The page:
Agnes Scott College is a tiny women’s liberal arts college that is “all about creating intelligent, confident, well rounded women.” With just 900 or so students, there is a pervasively “caring and intellectual atmosphere” at a school that students claim is “dedicated to the enrichment of young women’s lives.” “Agnes Scott College is a school that focuses on education and experience for women who have any size plan, big or small, for their lives.”
The “phenomenal” professors at Agnes Scott are “indescribably amazing.” Their passion for the subjects they teach “shines through in everything that they do.” If a student shows that they are trying, but still not grasping the material, then the professors will usually go out of their way to help. “Every professor that I have had has encouraged students to meet them if they have any questions,” says a junior. “You can get to know your professors personally.” Discussion is encouraged, and the classroom is “a place where you can speak your mind and actually be heard by your professors and peers.” “Every day my thought process is challenged and I learn more about myself and how the world functions,” says a history major. Most classes require papers rather than exams, which students find “challenging and more rewarding.”
There are “rich opportunities as a consequence of small size” (such as extra tutoring on writing skills and “great opportunities for networking”), and “students get opportunities that most graduate students exclusively get at other universities.” In addition, the financial aid is “exceptional” and the administration “actually listens to the students and tries to improve” when issues are raised, and “you can complain directly to the person in charge.”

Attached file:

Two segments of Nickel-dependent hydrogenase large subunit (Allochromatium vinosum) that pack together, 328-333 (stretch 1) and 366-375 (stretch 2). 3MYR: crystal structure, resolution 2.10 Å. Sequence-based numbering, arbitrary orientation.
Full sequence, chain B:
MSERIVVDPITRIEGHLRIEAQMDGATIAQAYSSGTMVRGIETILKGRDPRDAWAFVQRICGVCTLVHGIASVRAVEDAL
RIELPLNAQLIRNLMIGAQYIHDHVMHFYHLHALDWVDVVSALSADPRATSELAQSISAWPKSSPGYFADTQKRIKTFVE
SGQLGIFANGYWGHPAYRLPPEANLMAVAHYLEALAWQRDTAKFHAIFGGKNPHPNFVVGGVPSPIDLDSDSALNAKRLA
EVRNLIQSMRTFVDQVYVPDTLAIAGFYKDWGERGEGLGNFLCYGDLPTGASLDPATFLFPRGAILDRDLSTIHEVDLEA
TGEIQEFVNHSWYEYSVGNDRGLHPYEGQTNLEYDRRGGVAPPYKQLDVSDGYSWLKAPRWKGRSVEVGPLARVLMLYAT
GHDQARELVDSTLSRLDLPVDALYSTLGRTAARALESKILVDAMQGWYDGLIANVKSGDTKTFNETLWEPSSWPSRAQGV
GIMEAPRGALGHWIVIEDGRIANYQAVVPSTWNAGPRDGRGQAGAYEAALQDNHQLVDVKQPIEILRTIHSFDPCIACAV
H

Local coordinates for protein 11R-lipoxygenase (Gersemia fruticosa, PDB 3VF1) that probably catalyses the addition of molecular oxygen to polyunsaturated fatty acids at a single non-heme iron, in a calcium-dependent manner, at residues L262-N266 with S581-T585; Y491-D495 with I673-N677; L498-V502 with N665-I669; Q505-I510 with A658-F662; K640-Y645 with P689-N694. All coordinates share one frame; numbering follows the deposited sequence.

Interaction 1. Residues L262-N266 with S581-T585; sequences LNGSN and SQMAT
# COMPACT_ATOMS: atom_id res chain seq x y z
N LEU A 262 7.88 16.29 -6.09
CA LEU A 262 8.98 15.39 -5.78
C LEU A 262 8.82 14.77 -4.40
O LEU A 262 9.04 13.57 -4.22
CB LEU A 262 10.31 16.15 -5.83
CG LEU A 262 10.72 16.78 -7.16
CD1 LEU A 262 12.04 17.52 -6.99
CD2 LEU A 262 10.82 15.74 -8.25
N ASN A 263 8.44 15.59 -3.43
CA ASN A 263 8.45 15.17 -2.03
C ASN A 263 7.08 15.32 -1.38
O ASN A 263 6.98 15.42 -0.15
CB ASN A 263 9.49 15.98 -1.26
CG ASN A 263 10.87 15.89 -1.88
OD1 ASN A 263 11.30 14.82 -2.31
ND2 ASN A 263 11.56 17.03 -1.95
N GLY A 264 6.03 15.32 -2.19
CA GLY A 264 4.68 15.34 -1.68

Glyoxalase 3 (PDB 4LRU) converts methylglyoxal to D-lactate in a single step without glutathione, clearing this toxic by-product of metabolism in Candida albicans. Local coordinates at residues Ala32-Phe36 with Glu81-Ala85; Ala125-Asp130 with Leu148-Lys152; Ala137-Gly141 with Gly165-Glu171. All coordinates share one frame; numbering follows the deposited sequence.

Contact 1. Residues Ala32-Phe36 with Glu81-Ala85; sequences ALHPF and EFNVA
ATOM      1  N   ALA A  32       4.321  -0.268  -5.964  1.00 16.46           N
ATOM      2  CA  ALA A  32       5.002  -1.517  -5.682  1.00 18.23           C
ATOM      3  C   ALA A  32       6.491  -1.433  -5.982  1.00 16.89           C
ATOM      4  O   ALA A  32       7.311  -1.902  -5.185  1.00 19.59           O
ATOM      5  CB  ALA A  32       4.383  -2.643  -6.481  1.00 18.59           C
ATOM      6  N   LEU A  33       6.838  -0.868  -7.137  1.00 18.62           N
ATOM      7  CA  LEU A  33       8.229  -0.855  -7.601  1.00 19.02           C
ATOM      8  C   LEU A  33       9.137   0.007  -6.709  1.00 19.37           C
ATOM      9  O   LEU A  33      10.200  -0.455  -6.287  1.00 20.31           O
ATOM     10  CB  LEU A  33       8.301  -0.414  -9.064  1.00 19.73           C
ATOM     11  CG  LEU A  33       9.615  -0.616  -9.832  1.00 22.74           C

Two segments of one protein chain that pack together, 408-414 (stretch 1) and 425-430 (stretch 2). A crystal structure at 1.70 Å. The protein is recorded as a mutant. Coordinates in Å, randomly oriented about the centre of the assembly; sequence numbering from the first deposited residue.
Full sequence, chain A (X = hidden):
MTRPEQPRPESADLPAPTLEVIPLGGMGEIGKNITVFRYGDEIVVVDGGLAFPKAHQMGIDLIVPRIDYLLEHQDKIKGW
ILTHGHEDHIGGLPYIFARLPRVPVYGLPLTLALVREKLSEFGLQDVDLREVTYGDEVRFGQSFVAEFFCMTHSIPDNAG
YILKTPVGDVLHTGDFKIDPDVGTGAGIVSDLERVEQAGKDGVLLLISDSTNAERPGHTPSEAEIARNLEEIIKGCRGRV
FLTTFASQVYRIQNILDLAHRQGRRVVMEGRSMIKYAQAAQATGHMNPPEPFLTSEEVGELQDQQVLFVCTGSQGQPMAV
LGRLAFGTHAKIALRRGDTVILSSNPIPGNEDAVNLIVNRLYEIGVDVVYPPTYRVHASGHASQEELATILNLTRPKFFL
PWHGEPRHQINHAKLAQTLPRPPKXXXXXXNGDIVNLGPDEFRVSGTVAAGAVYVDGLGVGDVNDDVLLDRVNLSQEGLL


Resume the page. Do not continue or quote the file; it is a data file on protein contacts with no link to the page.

While academics and extracurriculars dominate the week, Scotties let their hair down on weekends. There is “a very modern artsy feel to this city [Decatur] and school,” which is “close enough to Atlanta to enjoy the nightlife, and far enough to enjoy nature.” “Many music groups come to Atlanta when they’re on tour,” and students also go to nearby shops, open mics, and museums, or to parties at other colleges or (occasionally) on campus (“where Emory, Morehouse, and Georgia Tech boys are invited”). “We have friends here of course, but we all go out off campus when wanting to hang out or do something fun,” says a student.
Students universally agree that there needs to be “better dining hall food,” and some say that the Wellness Center is “slightly unorganized” and “isn’t as helpful as it should be.” Luckily, “there are a lot of nice restaurants within the walk.”
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